Figure 4 User experiment process

The main results of the user experiment are as follows: In terms of improving the estimation time (as shown in Figure 5), the estimation results are divided into two aspects, one is the point estimation result (that is, the center point of the upper and lower bounds of the estimation), and the other is the uncertainty (that is, the prediction result). the size of the estimated interval). The average lift value for the estimated time is shown by black primitives. It can be seen that users generally have an improvement in the time estimate after seeing the visual view, which can be disguised as an indication that the user’s initial estimate is generally too optimistic, which is also in line with the definition of planning fallacy. In addition, the estimated improvement of the user after the debiasing method is smaller than the estimated improvement after using the visualization view. Since we believe that the improvement in estimation can counteract the effects of planning fallacy, it can be argued that visualization corrects planning fallacy somewhat better than debiasing methods. Likewise, after removing some extreme values (whose corresponding lift averages are shown by the yellow plots), it can be inferred that the debiasing method is more efficient than the visualization for the uncertainty of lift estimates, but the opposite is true for point estimates .

Figure 5 Estimated time improvement

In terms of estimation accuracy (as shown in Figure 6), after the visualization is used, the coverage of the sampling points in the estimation interval is significantly improved, which is also in line with expectations. But interestingly, there is no noticeable difference between the 20-point and 50-point charts. This may be because the 20-point plot is sufficient to describe the overall distribution in this example.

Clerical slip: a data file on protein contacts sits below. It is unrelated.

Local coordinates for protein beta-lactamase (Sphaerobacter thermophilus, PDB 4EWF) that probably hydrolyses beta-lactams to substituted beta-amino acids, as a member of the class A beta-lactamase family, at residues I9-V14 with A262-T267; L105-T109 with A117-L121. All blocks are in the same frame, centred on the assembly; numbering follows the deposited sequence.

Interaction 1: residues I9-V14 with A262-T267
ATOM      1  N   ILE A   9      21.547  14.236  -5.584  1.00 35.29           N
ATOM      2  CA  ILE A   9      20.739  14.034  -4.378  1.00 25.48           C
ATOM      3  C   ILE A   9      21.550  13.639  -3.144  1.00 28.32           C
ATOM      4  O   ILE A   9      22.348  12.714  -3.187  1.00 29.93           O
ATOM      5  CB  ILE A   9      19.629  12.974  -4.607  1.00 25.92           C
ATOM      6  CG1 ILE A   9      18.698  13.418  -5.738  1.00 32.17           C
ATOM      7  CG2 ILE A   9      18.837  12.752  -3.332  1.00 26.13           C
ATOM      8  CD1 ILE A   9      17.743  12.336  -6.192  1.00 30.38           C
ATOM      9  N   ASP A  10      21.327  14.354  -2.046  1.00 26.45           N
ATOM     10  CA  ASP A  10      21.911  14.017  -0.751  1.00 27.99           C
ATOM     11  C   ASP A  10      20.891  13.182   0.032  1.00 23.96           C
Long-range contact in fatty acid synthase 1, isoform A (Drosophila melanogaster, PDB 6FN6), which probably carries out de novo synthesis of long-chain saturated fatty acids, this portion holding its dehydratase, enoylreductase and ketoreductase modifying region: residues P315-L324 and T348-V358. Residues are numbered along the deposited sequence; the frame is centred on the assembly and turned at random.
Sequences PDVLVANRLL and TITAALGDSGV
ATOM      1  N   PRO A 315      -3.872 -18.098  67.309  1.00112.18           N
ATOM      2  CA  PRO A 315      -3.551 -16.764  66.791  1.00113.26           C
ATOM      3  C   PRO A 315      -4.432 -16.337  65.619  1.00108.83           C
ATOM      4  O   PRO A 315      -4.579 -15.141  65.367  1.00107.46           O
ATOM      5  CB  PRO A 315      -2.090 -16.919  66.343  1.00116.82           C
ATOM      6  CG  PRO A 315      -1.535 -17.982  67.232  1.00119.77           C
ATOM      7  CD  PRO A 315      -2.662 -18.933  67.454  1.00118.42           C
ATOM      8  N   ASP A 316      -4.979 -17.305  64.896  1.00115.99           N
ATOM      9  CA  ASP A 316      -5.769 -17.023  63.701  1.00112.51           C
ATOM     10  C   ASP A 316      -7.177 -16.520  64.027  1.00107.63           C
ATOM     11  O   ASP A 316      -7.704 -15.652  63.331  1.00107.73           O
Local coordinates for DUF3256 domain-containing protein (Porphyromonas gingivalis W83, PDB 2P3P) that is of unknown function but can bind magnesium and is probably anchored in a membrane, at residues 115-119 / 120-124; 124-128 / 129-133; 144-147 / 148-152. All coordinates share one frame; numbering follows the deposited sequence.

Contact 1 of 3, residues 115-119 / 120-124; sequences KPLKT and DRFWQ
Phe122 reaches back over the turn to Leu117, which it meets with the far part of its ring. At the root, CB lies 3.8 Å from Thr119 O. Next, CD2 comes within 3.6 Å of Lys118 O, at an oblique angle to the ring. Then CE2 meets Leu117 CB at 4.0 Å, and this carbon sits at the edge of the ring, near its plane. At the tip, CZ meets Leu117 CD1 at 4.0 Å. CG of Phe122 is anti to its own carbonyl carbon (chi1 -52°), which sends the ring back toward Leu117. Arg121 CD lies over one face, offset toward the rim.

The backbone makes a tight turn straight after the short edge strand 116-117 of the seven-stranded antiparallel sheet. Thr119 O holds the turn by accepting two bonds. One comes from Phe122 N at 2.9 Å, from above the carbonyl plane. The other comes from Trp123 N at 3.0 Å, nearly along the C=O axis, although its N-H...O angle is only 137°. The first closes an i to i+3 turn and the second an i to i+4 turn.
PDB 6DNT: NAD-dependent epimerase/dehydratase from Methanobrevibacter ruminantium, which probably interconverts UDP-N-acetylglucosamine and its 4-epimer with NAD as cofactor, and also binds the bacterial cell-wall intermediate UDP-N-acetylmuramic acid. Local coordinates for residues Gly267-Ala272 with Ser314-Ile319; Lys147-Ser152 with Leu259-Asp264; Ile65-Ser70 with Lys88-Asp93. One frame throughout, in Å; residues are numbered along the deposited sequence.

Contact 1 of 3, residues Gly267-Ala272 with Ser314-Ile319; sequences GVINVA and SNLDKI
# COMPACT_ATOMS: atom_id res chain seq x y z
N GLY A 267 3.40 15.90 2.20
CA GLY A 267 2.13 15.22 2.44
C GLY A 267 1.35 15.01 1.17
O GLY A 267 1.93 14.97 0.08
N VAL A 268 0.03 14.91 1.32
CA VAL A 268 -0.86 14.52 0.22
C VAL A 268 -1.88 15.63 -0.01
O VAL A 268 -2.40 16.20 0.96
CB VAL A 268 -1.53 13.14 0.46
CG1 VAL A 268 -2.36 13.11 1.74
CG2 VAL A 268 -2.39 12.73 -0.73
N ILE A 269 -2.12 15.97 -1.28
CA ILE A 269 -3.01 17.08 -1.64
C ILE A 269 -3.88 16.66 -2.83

Figure 6 Estimation accuracy

On the departure time decision, we can see a clear improvement in decision making after using text feedback (i.e. the probability of missing a train is significantly reduced, while the average waiting time is only slightly increased). Also, more interestingly, the slider and the line chart did not show a difference. The author here believes that the text feedback has provided enough information. In contrast, the overview effect provided by the line chart has little impact on the results. On the contrary, for users without a visual background, exploring the usage of the line chart will occupy more time.

Figure 7 Decision-making situation

There are also some other interesting discoveries. Using both task decomposition and surprise lists here can improve time estimates, but previous studies have shown that neither approach alone leads to significant improvements. Also, users tend to give time estimates in multiples of 5, such as 15 minutes, 20 minutes, and rarely 17 minutes. In addition, users’ decision-making tradeoffs have little to do with whether they themselves are often late or early.

This paper proposes a predictive visualization method that combines traditional debiasing methods and visualization. User experiments show that this method can alleviate the user’s optimism in time estimation and improve the user’s uncertainty in time estimation. But a very important problem is that the effect of this method depends on the user’s division and evaluation of subtasks and unexpected events. If there are already deviations in the evaluation of subtasks and unexpected events, it will lead to problems in the subsequent results. The best solution is to use the real task time instead of this calculated distribution, but this may be difficult in practice. In addition, this work adopts many assumptions in the modeling of user cognition, which may be difficult to reflect the actual cognition of users, and more complex user interfaces may need to be explored later.

references:

[1] Morgane Koval and Yvonne Jansen. Do You See What You Mean? Using Predictive Visualizations to Reduce Optimism in Duration Estimates. In Proceedings of CHI Conference on Human Factors in Computing Systems, Article No. 30, pp. 1–19, 2022 .